Our Books

edited by Ralph Hertwig and Christoph Engel

In this book, edited by Ralph Hertwig and Christoph Engel, an interdisciplinary group of scholars explores the scope of deliberate ignorance: the conscious choice not to seek or use information. When is deliberate ignorance a virtue, when is it a vice, and what can be learned from formally modeling the underlying motives? On which normative grounds can it be judged? Which institutional interventions can promote or prevent it? Chapters draw on multiple examples of deliberate ignorance, including the right not to know in genetic testing, collective amnesia in transformational societies, blind orchestral auditions, and “don't ask don't tell” policies.

The book is freely available over the Ernst Strüngmann Forum website.

Ralph Hertwig, Timothy Pleskac, Thorsten Pachur, and the Center for Adaptive Rationality

How do people navigate uncertainty, making decisions under conditions of imperfect knowledge, high complexity, and time pressure? Ralph Hertwig and colleagues argue that the human mind has developed three types of tools to grapple with uncertainty: simple heuristics, tools for information search, and tools for harnessing the wisdom of others. Chapters deal with instances of decision making such as food choice architecture, intertemporal choice, financial uncertainty, pedestrian navigation, and adolescent behavior.

The book features online interactive elements.
(Book in French)
Mehdi Moussaïd

Human crowds can be dangerous and destructive, but they can also be wise and smart. Scientists from various disciplines have been trying to decipher the mysteries of human collective behavior: What are the mechanisms of crowd stampedes? Does the behavior of pedestrians differ between countries? Can we compare humans to fish or sheep? What can we learn with the data gathered by Facebook and other social media networks? Based on the latest scientific findings in biology, physics, and psychology, Mehdi Moussaïd tells us about the mechanisms and powers of crowds.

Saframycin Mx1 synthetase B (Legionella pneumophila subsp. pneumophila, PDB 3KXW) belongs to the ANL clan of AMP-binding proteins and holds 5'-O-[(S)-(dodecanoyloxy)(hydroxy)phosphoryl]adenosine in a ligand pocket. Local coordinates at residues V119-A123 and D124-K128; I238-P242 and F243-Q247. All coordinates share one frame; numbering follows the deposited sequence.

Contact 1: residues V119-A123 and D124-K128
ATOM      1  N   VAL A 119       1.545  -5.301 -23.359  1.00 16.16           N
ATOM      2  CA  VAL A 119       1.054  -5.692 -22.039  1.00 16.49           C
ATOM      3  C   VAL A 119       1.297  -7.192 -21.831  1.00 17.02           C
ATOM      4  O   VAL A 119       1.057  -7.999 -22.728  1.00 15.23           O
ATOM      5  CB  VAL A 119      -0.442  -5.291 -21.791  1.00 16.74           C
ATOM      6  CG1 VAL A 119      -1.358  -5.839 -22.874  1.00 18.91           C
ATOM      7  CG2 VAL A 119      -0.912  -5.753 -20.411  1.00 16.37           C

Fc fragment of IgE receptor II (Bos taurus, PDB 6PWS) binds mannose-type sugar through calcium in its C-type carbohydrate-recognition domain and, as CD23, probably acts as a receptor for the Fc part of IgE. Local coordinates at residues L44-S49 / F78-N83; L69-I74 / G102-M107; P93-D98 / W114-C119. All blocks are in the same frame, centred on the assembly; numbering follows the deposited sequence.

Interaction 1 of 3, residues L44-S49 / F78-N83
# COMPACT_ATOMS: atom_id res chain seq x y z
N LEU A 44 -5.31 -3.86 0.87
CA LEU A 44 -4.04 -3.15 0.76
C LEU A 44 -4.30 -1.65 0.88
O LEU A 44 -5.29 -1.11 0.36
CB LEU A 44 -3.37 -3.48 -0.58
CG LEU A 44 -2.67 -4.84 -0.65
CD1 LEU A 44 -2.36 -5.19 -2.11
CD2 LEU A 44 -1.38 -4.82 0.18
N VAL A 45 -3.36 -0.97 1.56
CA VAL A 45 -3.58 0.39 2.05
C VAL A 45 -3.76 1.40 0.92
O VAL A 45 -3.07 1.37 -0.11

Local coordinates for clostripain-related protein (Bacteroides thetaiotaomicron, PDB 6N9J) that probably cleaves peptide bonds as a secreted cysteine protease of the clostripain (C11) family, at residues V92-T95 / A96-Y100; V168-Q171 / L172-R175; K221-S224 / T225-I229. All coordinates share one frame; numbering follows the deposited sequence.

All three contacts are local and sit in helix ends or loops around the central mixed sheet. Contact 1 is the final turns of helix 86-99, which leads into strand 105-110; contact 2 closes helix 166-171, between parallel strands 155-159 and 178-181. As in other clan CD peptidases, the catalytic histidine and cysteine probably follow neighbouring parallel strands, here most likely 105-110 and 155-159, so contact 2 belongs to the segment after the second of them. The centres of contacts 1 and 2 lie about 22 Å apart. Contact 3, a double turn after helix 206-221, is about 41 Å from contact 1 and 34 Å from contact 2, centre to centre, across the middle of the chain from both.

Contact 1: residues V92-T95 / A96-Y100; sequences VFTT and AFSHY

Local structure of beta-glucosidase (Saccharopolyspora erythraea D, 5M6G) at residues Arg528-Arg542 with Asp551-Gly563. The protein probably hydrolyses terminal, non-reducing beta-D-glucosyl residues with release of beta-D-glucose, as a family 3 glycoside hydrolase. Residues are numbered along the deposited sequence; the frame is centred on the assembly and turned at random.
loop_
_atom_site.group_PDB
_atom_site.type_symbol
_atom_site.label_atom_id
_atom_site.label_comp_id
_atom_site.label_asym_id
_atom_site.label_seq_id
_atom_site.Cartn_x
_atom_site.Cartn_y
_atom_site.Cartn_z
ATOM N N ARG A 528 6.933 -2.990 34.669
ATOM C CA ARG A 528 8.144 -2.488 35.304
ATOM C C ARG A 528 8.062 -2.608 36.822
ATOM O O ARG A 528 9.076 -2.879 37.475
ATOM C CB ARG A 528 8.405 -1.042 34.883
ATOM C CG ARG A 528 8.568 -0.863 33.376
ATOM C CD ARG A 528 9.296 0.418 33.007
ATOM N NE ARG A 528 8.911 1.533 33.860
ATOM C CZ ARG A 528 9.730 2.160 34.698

Ralph Hertwig, Ulrich Hoffrage, and the ABC Research Group

The social world is a terrain where humans and other animals compete with conspecifics for myriad resources. Yet the social world also encompasses domains where humans and other animals learn from one another to boost their chances of success. The authors argue that the complexity of the social world renders optimization difficult, if not impossible. With optimization beyond reach, simple strategies or heuristics become indispensable mental tools. In this book, evidence is reviewed showing that simple heuristics can be more accurate than complex methods when used in the appropriate environments, and that simple heuristics are good descriptive models of how people make decisions.
Edited by Gerd Gigerenzer, Ralph Hertwig, and Thorsten Pachur

How do people make decisions when time is limited, information unreliable, and the future uncertain? The authors present the research program on simple heuristics—efficient cognitive processes that ignore information and exploit the structure of the environment. In contrast to the view that less complex processing necessarily reduces accuracy, the analysis of simple heuristics demonstrates that less information and computation can sometimes improve accuracy. This book contains chapters that have been previously published in journals. These chapters present theory, real-world applications, and experimental studies that provide evidence for people's adaptive use of simple heuristics.
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